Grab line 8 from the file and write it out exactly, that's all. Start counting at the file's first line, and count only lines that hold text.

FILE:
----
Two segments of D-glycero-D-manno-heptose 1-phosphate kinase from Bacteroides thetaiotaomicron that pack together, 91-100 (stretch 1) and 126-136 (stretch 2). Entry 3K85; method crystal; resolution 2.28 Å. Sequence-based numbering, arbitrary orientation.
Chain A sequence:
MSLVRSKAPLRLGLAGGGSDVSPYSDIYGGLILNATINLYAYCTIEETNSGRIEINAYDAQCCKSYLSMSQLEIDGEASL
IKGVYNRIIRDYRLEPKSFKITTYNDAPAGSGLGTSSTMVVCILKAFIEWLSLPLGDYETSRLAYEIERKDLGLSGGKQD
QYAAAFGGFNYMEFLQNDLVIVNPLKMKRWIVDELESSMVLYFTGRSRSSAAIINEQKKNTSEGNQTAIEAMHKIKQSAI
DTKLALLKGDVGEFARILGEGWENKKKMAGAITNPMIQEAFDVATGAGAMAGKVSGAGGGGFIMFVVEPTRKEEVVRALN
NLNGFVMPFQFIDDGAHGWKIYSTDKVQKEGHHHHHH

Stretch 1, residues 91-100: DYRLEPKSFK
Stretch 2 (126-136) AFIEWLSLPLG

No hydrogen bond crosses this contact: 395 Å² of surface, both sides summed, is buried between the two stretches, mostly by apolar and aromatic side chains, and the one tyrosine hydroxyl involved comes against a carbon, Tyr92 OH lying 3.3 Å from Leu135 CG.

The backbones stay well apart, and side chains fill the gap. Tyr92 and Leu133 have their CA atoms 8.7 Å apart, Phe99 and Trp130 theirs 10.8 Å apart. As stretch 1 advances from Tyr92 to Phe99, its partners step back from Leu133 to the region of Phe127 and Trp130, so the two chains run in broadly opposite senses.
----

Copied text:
Stretch 1, residues 91-100: DYRLEPKSFK